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George Solomon

Take Me Out to the (Not Quite Perfect Just Yet) Ballgame

By George Solomon
Sunday, April 10, 2005; Page E02

What a week:

The Nationals live -- 34 years after waiting for Major League Baseball to return to Washington, it happened last week. Overcoming significant obstacles such as Peter "The Great" Angelos, the fact the team is still owned by the other 29 owners and watching it and listening to it requires the patience of Job and technical intuition of Benjamin Franklin, the Nationals played baseball last week.

If you couldn't see the Nationals on the Peter Angelos Regional Sports Network (PARSN), or hear the cool, classy play-by-play work of Charlie Slowes and Dave Shea on the radio, the more hearty and dedicated tracked them down by using trains, planes, automobiles, buses and, in some cases, taxicabs.


Nationals fan Deanna Green, from Waldorf, greets the home team's Brian Schneider before last Sunday's exhibition at RFK Stadium. Dakkota Hill, 9, waits for something more tangible. (Toni L. Sandys -- The Washington Post)

Last Sunday, a cold, raw day, Marlene Koenig rode the Metro from Alexandria to the Stadium/Armory stop to see the Nationals play the Mets at RFK Stadium in an exhibition game that did not count in the standings but mattered plenty to those fans who have waited more than three decades for baseball.

Many fans thought the day historic, considering what it took to make it happen. Others, like Koenig, were less concerned with the past and more focused on the future -- the backroom politics that put the Nats on the diamond less important than how Washington and Baltimore would play once the season began. "I am in baseball heaven," she said. "I love the game. I know what's happened with the move from Montreal and how Angelos opposed it. That doesn't matter to me: I've got a 20-game plan for Nationals tickets and a Sunday plan for the Orioles."

Koenig, a Camden Yards regular, watched the Mets win, 4-3, in a winter jacket. She stayed all nine innings. "I have to learn RFK," she said. "I walked in and said to myself, 'Where do I go, where's my seat, where's everything?' "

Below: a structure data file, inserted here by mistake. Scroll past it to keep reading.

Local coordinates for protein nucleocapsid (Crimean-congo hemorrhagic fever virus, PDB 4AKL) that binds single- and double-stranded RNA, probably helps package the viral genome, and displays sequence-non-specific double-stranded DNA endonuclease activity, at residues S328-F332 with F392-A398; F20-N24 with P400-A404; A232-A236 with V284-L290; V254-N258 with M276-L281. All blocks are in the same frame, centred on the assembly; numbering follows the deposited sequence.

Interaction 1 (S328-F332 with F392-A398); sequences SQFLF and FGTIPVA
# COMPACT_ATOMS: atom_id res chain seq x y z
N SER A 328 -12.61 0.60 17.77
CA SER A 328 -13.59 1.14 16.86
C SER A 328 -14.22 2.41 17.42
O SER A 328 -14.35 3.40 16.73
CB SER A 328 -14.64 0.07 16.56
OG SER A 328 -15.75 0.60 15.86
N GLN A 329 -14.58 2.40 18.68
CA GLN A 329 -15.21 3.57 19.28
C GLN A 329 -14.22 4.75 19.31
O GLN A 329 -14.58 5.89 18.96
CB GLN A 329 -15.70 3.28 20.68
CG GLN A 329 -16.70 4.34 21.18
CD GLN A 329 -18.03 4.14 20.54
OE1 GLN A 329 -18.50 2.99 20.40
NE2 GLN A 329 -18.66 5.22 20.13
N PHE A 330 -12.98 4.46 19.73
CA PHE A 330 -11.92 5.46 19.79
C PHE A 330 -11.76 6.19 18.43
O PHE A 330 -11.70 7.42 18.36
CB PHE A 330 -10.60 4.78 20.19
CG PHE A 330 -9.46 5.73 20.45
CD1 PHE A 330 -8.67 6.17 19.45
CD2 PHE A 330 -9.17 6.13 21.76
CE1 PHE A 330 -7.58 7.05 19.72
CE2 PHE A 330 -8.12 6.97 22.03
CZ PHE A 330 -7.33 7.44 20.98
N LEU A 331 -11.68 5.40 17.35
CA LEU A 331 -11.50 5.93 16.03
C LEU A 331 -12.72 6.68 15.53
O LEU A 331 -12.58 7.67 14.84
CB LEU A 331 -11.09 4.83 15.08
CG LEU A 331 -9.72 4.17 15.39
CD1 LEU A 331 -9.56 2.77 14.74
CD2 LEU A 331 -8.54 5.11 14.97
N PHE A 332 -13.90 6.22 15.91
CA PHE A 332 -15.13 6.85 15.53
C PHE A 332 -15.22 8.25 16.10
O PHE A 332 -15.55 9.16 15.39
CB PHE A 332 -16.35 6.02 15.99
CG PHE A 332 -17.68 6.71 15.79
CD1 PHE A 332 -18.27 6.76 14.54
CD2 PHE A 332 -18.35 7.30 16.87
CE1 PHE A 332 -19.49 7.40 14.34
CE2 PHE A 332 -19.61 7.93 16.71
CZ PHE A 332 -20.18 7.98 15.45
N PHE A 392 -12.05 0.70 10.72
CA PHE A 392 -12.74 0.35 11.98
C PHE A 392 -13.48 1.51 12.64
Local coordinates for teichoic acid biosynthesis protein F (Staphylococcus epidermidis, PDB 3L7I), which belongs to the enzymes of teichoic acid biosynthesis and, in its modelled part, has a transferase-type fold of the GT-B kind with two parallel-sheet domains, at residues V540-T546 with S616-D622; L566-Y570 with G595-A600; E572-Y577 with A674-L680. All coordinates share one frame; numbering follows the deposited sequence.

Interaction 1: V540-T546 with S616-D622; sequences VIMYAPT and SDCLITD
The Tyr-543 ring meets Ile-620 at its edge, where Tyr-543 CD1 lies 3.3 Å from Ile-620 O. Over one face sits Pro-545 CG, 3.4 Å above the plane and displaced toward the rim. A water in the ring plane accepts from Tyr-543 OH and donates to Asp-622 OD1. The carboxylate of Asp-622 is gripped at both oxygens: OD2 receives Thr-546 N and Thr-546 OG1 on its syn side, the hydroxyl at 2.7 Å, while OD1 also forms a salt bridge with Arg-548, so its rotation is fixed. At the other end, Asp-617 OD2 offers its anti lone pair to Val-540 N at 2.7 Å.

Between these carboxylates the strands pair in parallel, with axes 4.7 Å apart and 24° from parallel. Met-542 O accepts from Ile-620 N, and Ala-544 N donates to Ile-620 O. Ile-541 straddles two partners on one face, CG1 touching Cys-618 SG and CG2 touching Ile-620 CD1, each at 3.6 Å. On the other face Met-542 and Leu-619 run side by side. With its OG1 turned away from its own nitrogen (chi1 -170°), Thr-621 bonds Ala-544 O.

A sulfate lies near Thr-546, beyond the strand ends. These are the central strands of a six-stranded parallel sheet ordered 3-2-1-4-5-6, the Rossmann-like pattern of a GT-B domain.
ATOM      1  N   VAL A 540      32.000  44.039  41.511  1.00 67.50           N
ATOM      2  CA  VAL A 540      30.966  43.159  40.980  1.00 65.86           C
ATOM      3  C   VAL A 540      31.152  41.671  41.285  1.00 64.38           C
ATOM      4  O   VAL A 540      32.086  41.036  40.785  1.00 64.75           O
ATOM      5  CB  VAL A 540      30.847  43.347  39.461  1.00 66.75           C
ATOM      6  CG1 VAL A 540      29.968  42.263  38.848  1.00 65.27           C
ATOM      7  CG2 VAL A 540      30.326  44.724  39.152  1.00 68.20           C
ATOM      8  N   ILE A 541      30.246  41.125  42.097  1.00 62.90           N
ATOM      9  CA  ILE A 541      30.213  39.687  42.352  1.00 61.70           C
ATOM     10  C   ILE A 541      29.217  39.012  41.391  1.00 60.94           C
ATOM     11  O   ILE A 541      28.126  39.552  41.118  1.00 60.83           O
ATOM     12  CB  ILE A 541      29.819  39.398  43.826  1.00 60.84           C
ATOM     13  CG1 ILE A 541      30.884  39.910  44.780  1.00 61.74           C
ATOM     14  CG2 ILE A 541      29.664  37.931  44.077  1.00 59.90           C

Koenig said she liked what she saw, but wished the scoreboard was larger in every way, numbers, words and pictures.

The mayor was cheered, the field looked great, the dugouts ready, the seats okay (a green paint job would have been nice). The food lines were too long and the hot dogs cold, I heard. But the bathrooms worked and I didn't see anyone storm the will call windows.

But Thursday, when the Arizona Diamondbacks, President Bush and Commissioner Bud Selig visit to start the regular season, you'd better get there early because we haven't done this Opening Day/Night business in awhile. "The staff did a remarkable job to get this ready," Manager Frank Robinson said. "But this was off-Broadway -- April 14 will be electric."

Some questions:

Why won't they let you bring your own food into the ballpark? Nothing against the Aramark caterers, but its on-site manager, Robert Sunday, didn't give me much confidence when he told The Post's Weekend writer, Eve Zibart, he expects everything to be "phased-in" by the all-star break in mid-July. Excuse me, Bobby, but there aren't enough Tums in Washington if your cooks and servers can't hit their stride before July.

Memo to the D.C. Sports and Entertainment Commission: How about letting us bring in a good corned beef sandwich from B.J. Pumpernickel's instead of waiting like a sardine in the food line for untested ballpark stuff?

Second request of D.C. Sports and Entertainment Commission decision-makers: Hopefully, you'll see that the Nationals and Metro cut a deal before Thursday night to keep the subway trains running past midnight, in case there's an extra-inning game or rain delay. It costs $18,000 an hour to do so, but walking home that late could prove annoying, so put it on Angelos's RSN tab, if you must.

On the Bus

Hundreds of Washington area fans made the two-hour trip to Philadelphia on Monday to see the first Washington team play a major league game in 34 years. I tagged along with the Washington Baseball Historical Society, one of whose members informed me it had been 12,240 days between Washington baseball games.


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